In the references listed are USDA and HHS, as well as commentary from offthecharts blog and cbpp (another website of opinions). Given the track records of both USDA and HHS, can we give complete confidence in the numbers being reported? As for, such testimonials are given by Joe Biden, Paul Krugman (columnist), Steven Pearlstein (columnist), Stan Collender (columnist), Ezra Klein (columnist), Independent Sector (who knows their leanings?). So, based on this information neither is “rock solid” in their reportings! It’s a toss up folks!

  • Kay Es

    Every time I read an article like this, I wonder, “Do these people even know any poor people–for real?” I am not talking about the self-reporting interactions with poor people–I mean intimately.

    “….But it’s absurd to assume that someone would receive every one of these benefits, simultaneously.”

    Are you serious? Absurd? Can you really disbelieve that? For many people getting all of their entitlements is just part of the “hustle.” I have known quite a number of these people from all over the country.

    I am sorry the author of this article lost me when she expressed that level of incredulity. I have been told that it was easier to quit a job working at Wal-Mart and get on assistance, than work.

    I get it. We don’t want to malign the poor for fear that we will not be able give aid to those who have a genuine need. But let’s be real about who we are talking about.

    Does what I wrote mean that everyone who receives assistance “hustles”? No, but a lot of people do.

    –A Real Poor Person

    Read the article on Vets triple dipping for greater benefits.

    • GWash64

      You are 100% correct. I run a food pantry and every time I read something like this I wonder how many actual poor people these writers know. I have people who demand that our church deliver the groceries to them (we refuse) because “it’s cold outside.” As though the cold wouldn’t affect the delivery driver. Most (not all) have been brainwashed into thinking that they are owed everything they get.

  • Kay Es

    Single motherhood just happens? A woman wakes up and becomes a single mother? A woman wakes up with no marketable skills to make her able to demand a salary above the minimum wage?
    (Oh, that if none of my business. )
    What you are suggesting is that we regard the plight of the single mother with charity (helping her independent of the choices that she has made). I think that there are more effective ways to give charity than using the clumsy apparatus of the state. If we want to help her, then she will need more than a $10/hour pay bump. Helping her is more than paying someone to just keep her kids.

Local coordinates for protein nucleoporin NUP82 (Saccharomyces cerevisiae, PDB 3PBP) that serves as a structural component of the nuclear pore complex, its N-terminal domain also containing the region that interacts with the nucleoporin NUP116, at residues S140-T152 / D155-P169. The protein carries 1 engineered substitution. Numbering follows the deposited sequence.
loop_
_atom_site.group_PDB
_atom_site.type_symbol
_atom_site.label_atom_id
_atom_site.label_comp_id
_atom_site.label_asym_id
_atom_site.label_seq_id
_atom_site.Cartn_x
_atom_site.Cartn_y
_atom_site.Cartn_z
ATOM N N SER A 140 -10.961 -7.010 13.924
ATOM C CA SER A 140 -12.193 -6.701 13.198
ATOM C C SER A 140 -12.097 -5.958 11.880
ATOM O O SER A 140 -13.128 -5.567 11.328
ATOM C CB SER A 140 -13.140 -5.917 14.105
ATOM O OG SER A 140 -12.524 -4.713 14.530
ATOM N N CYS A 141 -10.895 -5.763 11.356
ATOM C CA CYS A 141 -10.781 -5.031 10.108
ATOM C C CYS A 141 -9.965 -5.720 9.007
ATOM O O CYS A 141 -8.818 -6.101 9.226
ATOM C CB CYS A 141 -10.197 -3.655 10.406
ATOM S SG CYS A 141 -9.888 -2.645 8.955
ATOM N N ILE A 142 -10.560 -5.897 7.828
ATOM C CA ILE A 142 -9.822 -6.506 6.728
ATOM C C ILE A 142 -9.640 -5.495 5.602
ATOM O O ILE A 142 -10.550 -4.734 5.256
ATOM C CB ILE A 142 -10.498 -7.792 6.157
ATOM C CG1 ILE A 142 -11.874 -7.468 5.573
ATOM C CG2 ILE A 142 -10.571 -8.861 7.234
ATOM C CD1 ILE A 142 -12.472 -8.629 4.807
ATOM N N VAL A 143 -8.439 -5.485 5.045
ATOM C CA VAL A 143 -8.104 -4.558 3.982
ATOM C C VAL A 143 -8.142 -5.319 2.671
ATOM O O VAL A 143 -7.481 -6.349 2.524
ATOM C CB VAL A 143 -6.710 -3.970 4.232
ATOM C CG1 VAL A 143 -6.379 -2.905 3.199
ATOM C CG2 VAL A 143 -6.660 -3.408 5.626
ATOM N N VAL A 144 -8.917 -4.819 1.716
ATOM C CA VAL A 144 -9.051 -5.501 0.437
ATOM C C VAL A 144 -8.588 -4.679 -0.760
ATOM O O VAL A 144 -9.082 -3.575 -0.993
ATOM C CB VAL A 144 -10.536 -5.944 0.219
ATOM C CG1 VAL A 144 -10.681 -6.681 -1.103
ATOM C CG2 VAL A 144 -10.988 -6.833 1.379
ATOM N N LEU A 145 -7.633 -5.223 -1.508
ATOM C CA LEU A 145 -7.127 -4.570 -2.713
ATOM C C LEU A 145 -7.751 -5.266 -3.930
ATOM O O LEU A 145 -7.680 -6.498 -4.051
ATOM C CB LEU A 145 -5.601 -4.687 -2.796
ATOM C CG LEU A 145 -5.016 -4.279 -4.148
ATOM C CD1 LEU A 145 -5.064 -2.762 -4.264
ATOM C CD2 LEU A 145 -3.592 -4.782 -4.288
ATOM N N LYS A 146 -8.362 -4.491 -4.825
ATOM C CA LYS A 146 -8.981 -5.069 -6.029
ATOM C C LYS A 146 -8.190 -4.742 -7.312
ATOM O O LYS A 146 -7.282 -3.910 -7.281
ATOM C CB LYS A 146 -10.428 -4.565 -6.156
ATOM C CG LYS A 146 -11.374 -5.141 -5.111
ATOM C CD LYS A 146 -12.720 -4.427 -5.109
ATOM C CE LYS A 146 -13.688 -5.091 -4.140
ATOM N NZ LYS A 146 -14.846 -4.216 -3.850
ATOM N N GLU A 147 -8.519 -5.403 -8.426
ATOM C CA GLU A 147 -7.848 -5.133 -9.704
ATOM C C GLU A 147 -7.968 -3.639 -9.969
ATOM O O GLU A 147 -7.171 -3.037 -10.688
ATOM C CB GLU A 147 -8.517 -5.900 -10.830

But I question if we really want to help her. I think that we just like to trot out the phantom single mother to score points. Bringing her out is supposed to disarm the other side( if they actually have a heart).

    • Aaron

      These programs are about helping the children of single mothers.

    • Micah Pangburn

      I’m going to go out on a limb here and guess you are also pro-life.

      • Big Al

        Pro-life, what is wrong with that?
        It beats pro-death and pro-war. Single motherhood cannot be avoided due to death and divorce. However it is totally avoidable when just hooking up. Take protection so abortion is not even up for discussion. I don’t expect anyone but me to pay to raise my kids, I expect the same from everyone else. We have a SAFETY NET for people on hard times, but it is no longer a safety net, it is a common area.

  • terry1971

    So wait a minute hold everything.

    You are including SSI in this study because SSI is paid out by the state & not Social Security, its a welfare based program.

    So no this isn’t true.

    My husband is disabled & I can’t work unless we want to loose his benefits, which in turn takes away his medical benefits.

    Food stamps, we don’t get much to speak of.

    $15 a month for 2 people.

    He makes $721 a month.

    We can’t afford the bills, so once a month we are without lights.

    But that’s fair to us, my husband never asked to be disabled.

    I want to work, but he needs his medical because otherwise, I’d be working.

  • KF

    You can work when you receive disability benefits. You should have found a counselor who could have properly explained the rules of SSdI

  • georgehollister

    The problem with the US central government supported welfare system is a lack any metric for success. What is considered a failure and what is a success?

  • Big Al

    The bottom line is we need serious welfare reform. Increasing minimum wage will not get it done. That tends to reduce the number of jobs for the working poor. The working poor are the group that need support. Those that CHOOSE to accept assistance instead of working, should not be helped. Everyone needs skin in the game. If an employer cannot fill a position, he will have to raise the wage, that’s what drives up salaries. As long as we are flooding our workforce with illegal immigrants, there will be a gluttony of workers driving down wages. These lowered wages are what discourage our work force and drive them on to public assistance

  • frank96740

    The FACT is that “Welfare” as it is, needs to be abolished! No work, No perks, that simple!!! There are plenty of jobs people can do, they may not like the job but if it needs to be done, they need to do it and get ‘paid’…